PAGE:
On a night just like this in 1971, a legend was born. The legend that the movie Brian’s Song is the only movie that will make a grown man cry. I weep that there are men who can cry so easily.
The movie was a solid hit, that’s for sure. It was a TV movie-of-the-week that was popular enough to get released in theaters, and it helped launch the careers of James Caan and Billy Dee Williams and fixed in our memories the real-life story of Brian Piccolo.
(By the way, it only just now occurred to me that Billy Dee Williams is named William Williams. Earlier today I wrote about a ping pong player named Robert Roberts. Maybe tomorrow I’ll write about film director Dick Richards.)
James Caan played Brian Piccolo, a running back for the Chicago Bears who died at the age of 26 from cancer. Billy Dee Williams played Gale Sayers, his teammate and later a Hall of Famer (1977). The movie aired about 17 months after Piccolo died. It was touching and timely — not only is it a tearjerker, it touches on racial themes as well: Piccolo and Sayers were the first interracial roommates in pro football (Piccolo was white, Sayers is black).
It’s also somewhat remarkable in that it’s a Hollywood film where the white guy dies.
I saw the movie when it was first aired. I didn’t like football movies and I didn’t like cancer movies, but it was on TV, so I watched it. Sports broadcaster Bob Costas has said he cries every time he sees the movie. I wonder if that’s a clever way of saying he’s never seen the movie. I didn’t cry, but I earned my schmaltz merit badge.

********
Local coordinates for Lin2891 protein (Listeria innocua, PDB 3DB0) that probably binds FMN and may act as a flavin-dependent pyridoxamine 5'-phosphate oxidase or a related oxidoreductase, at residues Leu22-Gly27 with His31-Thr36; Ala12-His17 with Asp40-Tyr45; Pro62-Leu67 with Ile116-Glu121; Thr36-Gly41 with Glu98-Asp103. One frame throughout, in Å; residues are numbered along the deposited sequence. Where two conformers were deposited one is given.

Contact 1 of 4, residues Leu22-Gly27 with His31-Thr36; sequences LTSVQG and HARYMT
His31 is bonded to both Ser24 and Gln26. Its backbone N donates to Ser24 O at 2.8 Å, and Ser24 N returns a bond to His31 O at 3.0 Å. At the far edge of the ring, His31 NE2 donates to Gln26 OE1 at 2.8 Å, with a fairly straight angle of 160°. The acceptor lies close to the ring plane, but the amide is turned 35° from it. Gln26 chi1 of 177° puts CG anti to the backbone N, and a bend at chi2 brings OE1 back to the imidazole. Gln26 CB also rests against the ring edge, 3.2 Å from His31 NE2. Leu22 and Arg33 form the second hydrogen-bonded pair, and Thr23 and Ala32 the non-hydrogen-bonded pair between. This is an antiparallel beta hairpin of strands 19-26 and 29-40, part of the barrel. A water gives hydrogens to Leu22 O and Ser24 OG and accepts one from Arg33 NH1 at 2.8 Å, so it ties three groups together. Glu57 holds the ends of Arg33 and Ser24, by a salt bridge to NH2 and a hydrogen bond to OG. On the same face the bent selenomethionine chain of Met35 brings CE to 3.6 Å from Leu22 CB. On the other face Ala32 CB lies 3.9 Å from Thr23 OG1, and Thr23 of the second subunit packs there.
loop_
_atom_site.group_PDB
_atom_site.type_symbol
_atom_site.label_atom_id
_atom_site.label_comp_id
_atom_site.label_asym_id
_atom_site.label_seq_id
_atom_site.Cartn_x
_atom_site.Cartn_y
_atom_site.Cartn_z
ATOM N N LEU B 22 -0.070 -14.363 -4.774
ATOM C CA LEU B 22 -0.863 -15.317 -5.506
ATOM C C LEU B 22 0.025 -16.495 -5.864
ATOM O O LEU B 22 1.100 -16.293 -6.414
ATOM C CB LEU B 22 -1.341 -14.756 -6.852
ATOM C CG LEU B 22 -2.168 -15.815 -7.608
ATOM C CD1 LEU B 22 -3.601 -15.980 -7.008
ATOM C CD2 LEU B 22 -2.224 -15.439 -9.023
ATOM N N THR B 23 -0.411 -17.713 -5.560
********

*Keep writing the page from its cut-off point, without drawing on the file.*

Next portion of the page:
Somehow it entered the public consciousness that Brian’s Song makes grown men cry. You have to say it that way, too — grown men. I guess it’s because of the football stuff, because there are plenty of movies about handsome young guys dying. But then Piccolo wasn’t really all that great of a football player, so perhaps it’s the loss of a good buddy that sets the manly men to weeping.
I can’t think of a modern-day Brian’s Song. I don’t mean the Disney remake from 2001, and I don’t mean the slapstick version where Eddie Murphy played both Piccolo and Sayers. I mean I can’t think of one that will have that same the-only-movie-that-ever-made-me-cry power that Brian’s Song has had for a generation of men.
What do men cry over these days in the movies? I don’t know, I don’t cry at movies. Unless the person behind me can’t figure out how to finally get their darn candy wrapper open.
Here’s a still from the 1971 movie (the part where Billy Dee is saying, “I love Brian Piccolo”):
To read more about Brian Piccolo and Gayle Sayers and their story, try this ESPN piece. It has all the details.
You can also visit Wake Forest University’s pages — Brian Piccolo was a star player there before signing as a free agent with the Chicago Bears at the very tail end of 1964.
Just last spring Brian Piccolo’s mother died at the age of 101. You can read about her here.